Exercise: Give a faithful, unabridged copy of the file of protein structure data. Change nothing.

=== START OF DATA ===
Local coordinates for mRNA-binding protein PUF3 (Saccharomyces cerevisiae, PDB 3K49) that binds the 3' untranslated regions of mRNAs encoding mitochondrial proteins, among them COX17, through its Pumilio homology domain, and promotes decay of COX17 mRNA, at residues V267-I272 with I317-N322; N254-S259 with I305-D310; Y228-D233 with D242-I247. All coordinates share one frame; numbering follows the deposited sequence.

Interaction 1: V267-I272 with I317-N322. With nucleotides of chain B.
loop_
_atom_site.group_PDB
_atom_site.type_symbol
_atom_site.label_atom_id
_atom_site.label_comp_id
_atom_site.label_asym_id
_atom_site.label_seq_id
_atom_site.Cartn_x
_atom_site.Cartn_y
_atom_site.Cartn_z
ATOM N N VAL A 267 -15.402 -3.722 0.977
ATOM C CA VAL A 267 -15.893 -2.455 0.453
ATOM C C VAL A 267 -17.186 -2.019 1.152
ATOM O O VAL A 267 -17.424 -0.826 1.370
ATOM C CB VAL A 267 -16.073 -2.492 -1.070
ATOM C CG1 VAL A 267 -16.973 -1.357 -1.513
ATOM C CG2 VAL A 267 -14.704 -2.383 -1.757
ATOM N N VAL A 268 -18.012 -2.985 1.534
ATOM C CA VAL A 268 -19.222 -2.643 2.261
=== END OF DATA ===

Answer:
Local coordinates for mRNA-binding protein PUF3 (Saccharomyces cerevisiae, PDB 3K49) that binds the 3' untranslated regions of mRNAs encoding mitochondrial proteins, among them COX17, through its Pumilio homology domain, and promotes decay of COX17 mRNA, at residues V267-I272 with I317-N322; N254-S259 with I305-D310; Y228-D233 with D242-I247. All coordinates share one frame; numbering follows the deposited sequence.

Interaction 1: V267-I272 with I317-N322. With nucleotides of chain B.
loop_
_atom_site.group_PDB
_atom_site.type_symbol
_atom_site.label_atom_id
_atom_site.label_comp_id
_atom_site.label_asym_id
_atom_site.label_seq_id
_atom_site.Cartn_x
_atom_site.Cartn_y
_atom_site.Cartn_z
ATOM N N VAL A 267 -15.402 -3.722 0.977
ATOM C CA VAL A 267 -15.893 -2.455 0.453
ATOM C C VAL A 267 -17.186 -2.019 1.152
ATOM O O VAL A 267 -17.424 -0.826 1.370
ATOM C CB VAL A 267 -16.073 -2.492 -1.070
ATOM C CG1 VAL A 267 -16.973 -1.357 -1.513
ATOM C CG2 VAL A 267 -14.704 -2.383 -1.757
ATOM N N VAL A 268 -18.012 -2.985 1.534
ATOM C CA VAL A 268 -19.222 -2.643 2.261